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Social Class and Health in the Middle Ages/Renaissance - Research Paper Example

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Life in the Middle Ages during the time of feudalism brought about a rigid social structure that left a wide division between those who held money and land, and those that worked that same land for little to no pay. Those of wealth and privilege could look forward to a good diet…
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Social Class and Health in the Middle Ages/Renaissance
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Download file to see previous pages use of books and the internet, this paper examines not only feudalism in general and the social structure that depended upon it, but the various diseases and options that were available to the different classes based upon their status for medical treatment, alongside common problems that were widespread in the Middle Ages and gave no thought to the same status that those who lived during that era held dear.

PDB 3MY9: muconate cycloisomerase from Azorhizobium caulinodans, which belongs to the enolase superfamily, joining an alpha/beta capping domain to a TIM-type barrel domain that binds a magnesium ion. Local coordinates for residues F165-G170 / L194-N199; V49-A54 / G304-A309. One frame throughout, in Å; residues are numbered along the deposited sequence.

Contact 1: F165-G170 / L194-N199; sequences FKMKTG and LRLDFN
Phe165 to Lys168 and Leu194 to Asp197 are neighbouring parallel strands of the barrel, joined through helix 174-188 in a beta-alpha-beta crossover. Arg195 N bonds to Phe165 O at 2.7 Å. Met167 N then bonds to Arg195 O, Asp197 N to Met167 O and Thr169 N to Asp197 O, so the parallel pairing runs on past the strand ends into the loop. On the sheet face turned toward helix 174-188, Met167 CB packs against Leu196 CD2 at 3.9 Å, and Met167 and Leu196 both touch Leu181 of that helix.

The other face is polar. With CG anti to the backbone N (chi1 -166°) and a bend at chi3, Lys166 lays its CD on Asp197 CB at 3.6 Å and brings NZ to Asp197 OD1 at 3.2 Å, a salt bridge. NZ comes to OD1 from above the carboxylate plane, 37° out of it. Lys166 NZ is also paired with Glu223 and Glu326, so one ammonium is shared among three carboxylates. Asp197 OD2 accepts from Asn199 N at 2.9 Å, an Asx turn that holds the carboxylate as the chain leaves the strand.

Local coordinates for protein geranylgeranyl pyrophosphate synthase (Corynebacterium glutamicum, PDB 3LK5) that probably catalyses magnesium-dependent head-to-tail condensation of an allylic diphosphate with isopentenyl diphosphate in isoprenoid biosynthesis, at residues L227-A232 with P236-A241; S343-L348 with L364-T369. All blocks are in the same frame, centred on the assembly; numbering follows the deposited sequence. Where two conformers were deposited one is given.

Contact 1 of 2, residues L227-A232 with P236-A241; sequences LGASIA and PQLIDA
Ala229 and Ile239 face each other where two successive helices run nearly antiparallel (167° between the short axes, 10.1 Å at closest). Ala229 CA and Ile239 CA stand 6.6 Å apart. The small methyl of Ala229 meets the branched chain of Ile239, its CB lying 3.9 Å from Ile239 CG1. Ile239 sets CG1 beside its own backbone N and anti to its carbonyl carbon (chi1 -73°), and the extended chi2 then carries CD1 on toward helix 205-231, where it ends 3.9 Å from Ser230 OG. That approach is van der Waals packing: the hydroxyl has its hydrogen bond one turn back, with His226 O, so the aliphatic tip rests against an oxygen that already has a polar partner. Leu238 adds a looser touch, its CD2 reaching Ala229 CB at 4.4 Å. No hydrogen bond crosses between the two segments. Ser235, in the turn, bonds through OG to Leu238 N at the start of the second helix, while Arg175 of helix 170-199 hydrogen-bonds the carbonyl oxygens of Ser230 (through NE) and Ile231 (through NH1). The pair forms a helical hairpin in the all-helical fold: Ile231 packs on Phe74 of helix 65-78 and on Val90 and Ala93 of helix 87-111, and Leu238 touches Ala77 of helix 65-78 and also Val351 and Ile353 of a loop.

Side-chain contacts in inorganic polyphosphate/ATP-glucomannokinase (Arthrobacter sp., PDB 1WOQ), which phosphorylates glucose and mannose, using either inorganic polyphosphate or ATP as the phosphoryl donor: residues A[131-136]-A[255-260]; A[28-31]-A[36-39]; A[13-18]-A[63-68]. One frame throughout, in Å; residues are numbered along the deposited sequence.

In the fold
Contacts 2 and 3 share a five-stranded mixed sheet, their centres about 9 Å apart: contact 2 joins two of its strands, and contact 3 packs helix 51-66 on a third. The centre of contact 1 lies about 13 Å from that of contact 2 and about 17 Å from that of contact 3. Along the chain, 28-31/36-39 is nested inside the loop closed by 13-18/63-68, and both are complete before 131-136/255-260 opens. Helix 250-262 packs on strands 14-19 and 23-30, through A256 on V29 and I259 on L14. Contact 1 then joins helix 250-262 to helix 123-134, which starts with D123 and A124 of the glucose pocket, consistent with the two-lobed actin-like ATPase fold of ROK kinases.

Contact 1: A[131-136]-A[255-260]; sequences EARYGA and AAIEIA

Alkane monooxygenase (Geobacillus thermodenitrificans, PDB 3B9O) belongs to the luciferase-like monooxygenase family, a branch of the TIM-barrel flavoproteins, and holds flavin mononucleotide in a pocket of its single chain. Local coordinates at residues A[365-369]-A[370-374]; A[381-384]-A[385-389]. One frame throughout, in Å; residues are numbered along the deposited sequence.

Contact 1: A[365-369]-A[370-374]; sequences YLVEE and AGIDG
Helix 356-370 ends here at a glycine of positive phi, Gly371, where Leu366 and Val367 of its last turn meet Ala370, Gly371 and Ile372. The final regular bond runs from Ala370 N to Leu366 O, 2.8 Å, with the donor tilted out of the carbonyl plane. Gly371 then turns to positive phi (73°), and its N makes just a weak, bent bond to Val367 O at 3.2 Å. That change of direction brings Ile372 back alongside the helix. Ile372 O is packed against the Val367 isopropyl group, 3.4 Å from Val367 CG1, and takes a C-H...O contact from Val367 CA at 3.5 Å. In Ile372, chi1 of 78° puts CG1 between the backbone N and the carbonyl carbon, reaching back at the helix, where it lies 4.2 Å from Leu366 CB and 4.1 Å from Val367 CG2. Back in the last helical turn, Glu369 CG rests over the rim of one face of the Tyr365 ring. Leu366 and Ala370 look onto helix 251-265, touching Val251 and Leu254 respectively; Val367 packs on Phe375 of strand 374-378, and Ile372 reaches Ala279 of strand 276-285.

The fall of the Roman Empire ushered in a new way of life for most of Europe that would last from 500 A.D. to 1500 A.D., allowing most of the country to adopt a structured hierarchy which bound all peoples of a society together in a system that became known as feudalism. The feudal system was implemented across much of Europe, from Germany and France to England and Italy (Nelson, 1999). Most often represented as a pyramid, with the king or ruler at the top and the common serf or peasant at the bottom, feudalism represented a vast economic and social network of nobles and aristocracy ranking near the top of the pyramid and the majority of the common men and women, known as serfs or peasants, at the bottom (Abels). The common connector among the levels of social structure was, quite simply, the land parcels that were handed out by the king to his most trusted noblemen, who divided it into smaller parcels amongst their own followers as well as employing serfs, or peasants, for various functions (Nelson, 1999). This ensured a system of complete and total loyalty, as those up and down the levels of social strata in feudalism made promises to one another. Those of lower social class, such as serfs, promised to work hard and serve their lord in exchange for a small hut and food; those that were of aristocratic class promised to protect the serfs at all costs (Abels). With such promises in place, there was virtually no need for anyone to enforce feudalism, as everyone simply knew where they belonged and what their duties were to each other.
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